Equity markets soared on central bank manipulations and various rumors the past few days. However, neither rumors nor trivial actions (which is all that happened) can save the global economy.
Yesterday stocks rallied on news China Cuts Bank Reserve Ratios by .5 Percentage Points and Central Banks Cut Rates on Dollar Swap Lines.
However, the reason Chinese central bank reacted is hugely deteriorating conditions in China. The reason the Fed reacted is hugely deteriorating conditions in Europe.
Equities have rallied on reported “good news”. However the first irony is the global economic picture outside the US is horrendous. The second irony is bottoms are formed on bad news (and tops on good news), but central banks intervention is really bad news widely recognized as good news.
With that in mind, please consider the HSBC China Manufacturing PMI for November 2011.
November data showed Chinese manufacturing sector operating conditions deteriorating at the sharpest rate since March 2009. Behind the renewed contraction of the sector were marked reductions in both production and incoming new business. The latest survey findings also showed a marked easing in price pressures, with average input costs falling for the first time in 16 months. In response, manufacturers reduced their output charges at a marked rate.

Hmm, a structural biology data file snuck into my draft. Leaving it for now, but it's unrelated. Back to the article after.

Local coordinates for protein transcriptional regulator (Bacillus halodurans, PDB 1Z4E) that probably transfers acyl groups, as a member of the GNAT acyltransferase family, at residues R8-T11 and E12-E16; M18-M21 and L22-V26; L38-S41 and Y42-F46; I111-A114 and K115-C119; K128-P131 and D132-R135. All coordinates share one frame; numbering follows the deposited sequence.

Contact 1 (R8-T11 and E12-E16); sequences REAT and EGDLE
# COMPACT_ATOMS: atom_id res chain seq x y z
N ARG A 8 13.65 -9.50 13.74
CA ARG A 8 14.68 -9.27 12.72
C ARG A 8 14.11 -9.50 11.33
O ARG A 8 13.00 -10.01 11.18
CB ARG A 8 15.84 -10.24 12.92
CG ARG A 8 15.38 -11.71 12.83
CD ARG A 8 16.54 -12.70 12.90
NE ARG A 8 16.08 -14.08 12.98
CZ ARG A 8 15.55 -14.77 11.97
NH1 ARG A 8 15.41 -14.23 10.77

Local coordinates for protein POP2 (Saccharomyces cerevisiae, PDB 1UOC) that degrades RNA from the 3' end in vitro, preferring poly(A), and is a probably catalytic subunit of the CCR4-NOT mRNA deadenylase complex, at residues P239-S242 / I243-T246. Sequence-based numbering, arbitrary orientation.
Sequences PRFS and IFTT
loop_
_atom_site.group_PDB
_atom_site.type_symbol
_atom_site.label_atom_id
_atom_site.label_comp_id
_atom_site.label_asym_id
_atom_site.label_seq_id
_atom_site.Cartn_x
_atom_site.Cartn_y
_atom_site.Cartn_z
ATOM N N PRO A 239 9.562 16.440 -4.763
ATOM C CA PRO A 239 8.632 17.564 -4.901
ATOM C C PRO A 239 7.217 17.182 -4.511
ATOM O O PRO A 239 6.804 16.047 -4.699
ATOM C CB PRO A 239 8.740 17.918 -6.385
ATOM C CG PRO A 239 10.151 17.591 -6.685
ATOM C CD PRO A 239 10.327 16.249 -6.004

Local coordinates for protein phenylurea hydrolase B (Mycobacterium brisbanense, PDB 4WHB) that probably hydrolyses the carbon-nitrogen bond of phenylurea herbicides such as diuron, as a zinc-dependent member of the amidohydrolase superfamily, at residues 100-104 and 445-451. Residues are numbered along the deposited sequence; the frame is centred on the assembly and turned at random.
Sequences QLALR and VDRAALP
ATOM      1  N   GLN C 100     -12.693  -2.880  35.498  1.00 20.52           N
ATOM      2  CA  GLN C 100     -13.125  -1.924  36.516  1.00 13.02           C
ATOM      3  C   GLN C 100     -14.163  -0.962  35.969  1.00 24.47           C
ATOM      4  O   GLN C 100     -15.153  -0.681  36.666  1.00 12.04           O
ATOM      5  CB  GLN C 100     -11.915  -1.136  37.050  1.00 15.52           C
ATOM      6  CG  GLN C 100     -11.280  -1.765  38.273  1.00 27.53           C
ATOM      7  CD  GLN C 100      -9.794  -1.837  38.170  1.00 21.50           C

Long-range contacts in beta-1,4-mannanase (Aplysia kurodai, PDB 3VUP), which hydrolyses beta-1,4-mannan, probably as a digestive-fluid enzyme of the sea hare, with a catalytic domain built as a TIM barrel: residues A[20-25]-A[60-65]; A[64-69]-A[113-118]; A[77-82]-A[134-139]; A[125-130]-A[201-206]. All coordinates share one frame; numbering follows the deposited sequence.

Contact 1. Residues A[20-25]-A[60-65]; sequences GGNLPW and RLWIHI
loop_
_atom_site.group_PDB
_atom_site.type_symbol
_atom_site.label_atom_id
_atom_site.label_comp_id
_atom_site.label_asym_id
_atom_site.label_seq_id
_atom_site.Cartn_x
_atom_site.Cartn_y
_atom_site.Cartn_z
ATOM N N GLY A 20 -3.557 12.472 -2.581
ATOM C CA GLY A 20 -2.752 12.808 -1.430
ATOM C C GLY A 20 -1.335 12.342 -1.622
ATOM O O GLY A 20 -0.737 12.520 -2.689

After adjusting for seasonal variation, the HSBC Purchasing Managers’ Index™ (PMI™) – a composite indicator designed to give a single-figure snapshot of operating conditions in the manufacturing economy – dropped from 51.0 to a 32-month low of 47.7 in November, signalling a solid deterioration in manufacturing sector performance. Additionally, the month-on-month decline in the index was the largest in three years.
Manufacturing production in China fell for the first time in four months during November, with the rate of decline the fastest since March 2009. Panelists generally attributed reduced output to falling new business. The latest decline in new orders was marked, and the steepest in 32 months. Moreover, the month-on-month decline in the respective index was among the greatest since data collection began in April 2004.
China Manufacturing PMI
Stocks ignoring bad news is normally a very good sign. Stocks rallying on government intervention as bad news is presented as good is a different story indeed.
Mike “Mish” Shedlock
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